Penguins coming together at the right time

Photo: KDP Studio

📝 by Nick Hart | AHL On The Beat

With one month left in the American Hockey League regular season, the Atlantic Division playoff bubble is as volatile as ever. But as the standings get tighter, so have the bonds in the Wilkes-Barre/Scranton Penguins locker room.

The Penguins recently embarked on a four-game, week-long road trip to Canada, featuring stops in Toronto, Belleville and Laval. The excursion not only allowed half the roster the delight of playing in front of many friends and family members, but it also gave the players a chance to come together as a team.

“This group is getting closer and closer with every game that goes by,” said Penguins forward Alex Nylander. “Every game is really important for us down the stretch when it comes to fighting for a playoff spot, and the guys here, we’re all fighting and playing for each other now.

“The vibes are really good right now.”

Penguins forward Félix Robert points out that while the team spends a lot of time with one another at the rink weekly for practices in Wilkes-Barre, players will retreat to their own homes and apartments after noon.

Maybe you get to spend some extra time with a roommate or two, but players who have wives ― and in some cases, children ― they’re spending most of their time with family. But on the road? Teammates will make dinner plans together. There are no cliques, just a chance to talk and interact in a setting away from the rink. It helps you get to know your mates on a more personal level, and that bond calcifies as a result.

“In general, weeks like that are good for the team,” Robert said. “It’s good to have a chance to hang out with guys you don’t see as much at home. It’s where you learn to really love each other, and for us it happens right when we’re making this push to finish the season.”

Players like Robert, Kyle Olson, Will Reilly, Cam Lee, Jonathan Gruden and countless others across the league were robbed of those camaraderie-building experiences during their rookie year. The Penguins’ 2020-21 season featured a condensed schedule against teams that were only a bus ride away from Northeastern Pennsylvania. Hershey, Allentown, Newark and Syracuse were the only cities on the Penguins’ docket, none of which featured an overnight stay. Last season, even a carefully planned dinner downtown could potentially breach the league’s COVID-19 protocols, so it was best to avoid them as much as possible.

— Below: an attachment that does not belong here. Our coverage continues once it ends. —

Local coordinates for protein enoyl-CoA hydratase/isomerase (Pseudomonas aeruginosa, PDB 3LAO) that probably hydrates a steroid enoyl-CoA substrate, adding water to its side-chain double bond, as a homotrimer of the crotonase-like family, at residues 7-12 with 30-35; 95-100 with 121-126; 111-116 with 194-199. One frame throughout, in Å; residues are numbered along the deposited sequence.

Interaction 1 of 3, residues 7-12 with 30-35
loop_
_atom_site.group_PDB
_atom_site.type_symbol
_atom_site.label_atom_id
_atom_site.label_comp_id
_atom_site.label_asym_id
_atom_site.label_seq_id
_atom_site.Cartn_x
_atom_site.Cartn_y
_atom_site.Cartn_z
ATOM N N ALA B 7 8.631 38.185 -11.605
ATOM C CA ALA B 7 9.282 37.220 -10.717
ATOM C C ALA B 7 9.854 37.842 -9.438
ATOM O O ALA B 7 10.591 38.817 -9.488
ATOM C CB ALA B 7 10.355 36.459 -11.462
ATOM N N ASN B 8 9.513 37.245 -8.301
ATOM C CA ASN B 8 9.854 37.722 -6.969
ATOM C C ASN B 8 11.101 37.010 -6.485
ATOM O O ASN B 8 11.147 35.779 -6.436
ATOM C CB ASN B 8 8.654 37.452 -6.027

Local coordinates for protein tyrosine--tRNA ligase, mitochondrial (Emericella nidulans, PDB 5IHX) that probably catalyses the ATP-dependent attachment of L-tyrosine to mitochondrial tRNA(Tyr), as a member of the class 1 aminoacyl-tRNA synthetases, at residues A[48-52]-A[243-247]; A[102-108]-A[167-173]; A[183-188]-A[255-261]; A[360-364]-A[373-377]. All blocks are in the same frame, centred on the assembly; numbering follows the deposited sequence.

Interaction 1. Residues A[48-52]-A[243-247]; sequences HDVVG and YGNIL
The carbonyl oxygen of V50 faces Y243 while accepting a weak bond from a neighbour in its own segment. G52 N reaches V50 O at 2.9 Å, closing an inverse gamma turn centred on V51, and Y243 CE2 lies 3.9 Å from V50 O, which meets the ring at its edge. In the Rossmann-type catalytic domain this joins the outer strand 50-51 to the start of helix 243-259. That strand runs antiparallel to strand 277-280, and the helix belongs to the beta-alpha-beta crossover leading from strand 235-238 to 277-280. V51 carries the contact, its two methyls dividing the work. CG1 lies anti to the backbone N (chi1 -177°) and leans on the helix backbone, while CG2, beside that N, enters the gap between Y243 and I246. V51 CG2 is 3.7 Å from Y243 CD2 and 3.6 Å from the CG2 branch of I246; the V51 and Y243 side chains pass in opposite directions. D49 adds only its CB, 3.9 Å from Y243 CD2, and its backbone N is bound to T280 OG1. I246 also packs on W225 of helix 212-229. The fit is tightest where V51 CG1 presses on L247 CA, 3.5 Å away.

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While players and coaches alike are quick to point out that the pandemic is not completely over, this season has allowed them to establish a better rapport with one another. The main conduit for strengthening their relationships? You guessed it: the road.

“I think a good example for me is Kyle Olson,” said forward Anthony Angello. “I was around him a ton last year, but it was all mainly at the rink. Then this year, we went out to dinner, and I got to sit down and talk to him for a while. Turns out, he’s a character and an awesome guy to talk to. He’s definitely someone that I’ve gotten to know better this year than I knew last year.”

While long, fun road trips help these relationships congeal, the Penguins don’t want to just look back on their season as one where they only shared some laughs with new friends.

They want to win.

And they want to win for each other.

The Penguins have spent all season learning more and more about each other, growing closer with every game, every practice, and every long road trip. Now that there’s so much on the line every time they step on the ice, the consensus is this is the closest they’ve ever been.

“That feeling is pretty evident,” Angello said. “We can feel it in the locker room, but you can see it on the ice, too. It’s the little things on the ice, like Jonathan Gruden blocking a shot, or Kyle Olson having a big hit, or guys getting the puck out, getting it deep during a penalty kill. It’s those little things that guys start cheering for, not only the big things.”

Banded together, the group is focused on making those rallying, little things translate to the big things. Much, much bigger things.